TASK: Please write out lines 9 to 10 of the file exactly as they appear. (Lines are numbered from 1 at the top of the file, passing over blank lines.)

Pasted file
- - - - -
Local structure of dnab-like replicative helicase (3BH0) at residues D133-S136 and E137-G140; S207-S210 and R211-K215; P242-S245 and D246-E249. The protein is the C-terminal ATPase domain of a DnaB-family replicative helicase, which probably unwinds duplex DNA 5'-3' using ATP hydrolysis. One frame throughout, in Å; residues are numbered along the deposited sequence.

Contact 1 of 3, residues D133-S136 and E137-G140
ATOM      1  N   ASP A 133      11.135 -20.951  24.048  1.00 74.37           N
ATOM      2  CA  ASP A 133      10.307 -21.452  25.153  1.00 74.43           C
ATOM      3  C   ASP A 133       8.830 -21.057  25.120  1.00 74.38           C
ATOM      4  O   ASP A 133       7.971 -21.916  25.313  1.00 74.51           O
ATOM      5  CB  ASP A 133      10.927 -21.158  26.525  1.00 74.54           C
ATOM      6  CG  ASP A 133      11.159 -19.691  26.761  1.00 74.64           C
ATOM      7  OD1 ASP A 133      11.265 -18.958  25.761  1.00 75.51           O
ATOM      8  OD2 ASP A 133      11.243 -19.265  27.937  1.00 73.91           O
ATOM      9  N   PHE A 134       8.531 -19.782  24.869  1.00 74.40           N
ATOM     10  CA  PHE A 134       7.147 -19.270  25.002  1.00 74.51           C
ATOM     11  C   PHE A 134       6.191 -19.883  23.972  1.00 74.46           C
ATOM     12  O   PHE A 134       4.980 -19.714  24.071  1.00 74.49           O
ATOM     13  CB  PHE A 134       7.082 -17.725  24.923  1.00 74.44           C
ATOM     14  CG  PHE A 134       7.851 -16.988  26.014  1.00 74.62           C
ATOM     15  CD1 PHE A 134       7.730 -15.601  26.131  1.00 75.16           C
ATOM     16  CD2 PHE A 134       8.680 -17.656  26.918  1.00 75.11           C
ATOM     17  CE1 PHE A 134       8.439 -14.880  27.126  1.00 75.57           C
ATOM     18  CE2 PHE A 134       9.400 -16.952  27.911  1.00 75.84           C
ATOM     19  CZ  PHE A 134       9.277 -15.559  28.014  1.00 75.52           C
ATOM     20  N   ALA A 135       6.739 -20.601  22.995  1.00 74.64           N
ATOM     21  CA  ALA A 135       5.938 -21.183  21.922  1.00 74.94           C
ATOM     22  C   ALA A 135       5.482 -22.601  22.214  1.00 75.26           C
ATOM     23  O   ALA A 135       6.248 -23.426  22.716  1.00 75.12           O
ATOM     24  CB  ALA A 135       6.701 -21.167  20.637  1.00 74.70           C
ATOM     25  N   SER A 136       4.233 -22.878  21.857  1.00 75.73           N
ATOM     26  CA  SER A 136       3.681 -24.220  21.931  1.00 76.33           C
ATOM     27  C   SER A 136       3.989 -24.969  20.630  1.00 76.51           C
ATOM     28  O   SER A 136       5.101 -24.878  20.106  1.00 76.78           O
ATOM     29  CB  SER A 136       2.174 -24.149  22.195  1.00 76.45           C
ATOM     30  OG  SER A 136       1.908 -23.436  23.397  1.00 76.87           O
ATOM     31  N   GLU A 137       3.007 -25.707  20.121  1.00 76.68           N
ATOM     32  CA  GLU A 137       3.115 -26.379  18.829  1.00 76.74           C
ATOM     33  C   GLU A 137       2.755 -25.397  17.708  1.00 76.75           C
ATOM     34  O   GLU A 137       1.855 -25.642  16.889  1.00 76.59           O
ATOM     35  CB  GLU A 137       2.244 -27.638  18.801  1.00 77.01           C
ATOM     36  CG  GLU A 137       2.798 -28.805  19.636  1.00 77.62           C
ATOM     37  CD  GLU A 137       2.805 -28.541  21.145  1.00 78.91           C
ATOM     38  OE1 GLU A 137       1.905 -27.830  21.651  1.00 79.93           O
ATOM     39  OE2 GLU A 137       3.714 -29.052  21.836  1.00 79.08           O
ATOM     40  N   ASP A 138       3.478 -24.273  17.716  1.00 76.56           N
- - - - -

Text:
ATOM      7  OD1 ASP A 133      11.265 -18.958  25.761  1.00 75.51           O
ATOM      8  OD2 ASP A 133      11.243 -19.265  27.937  1.00 73.91           O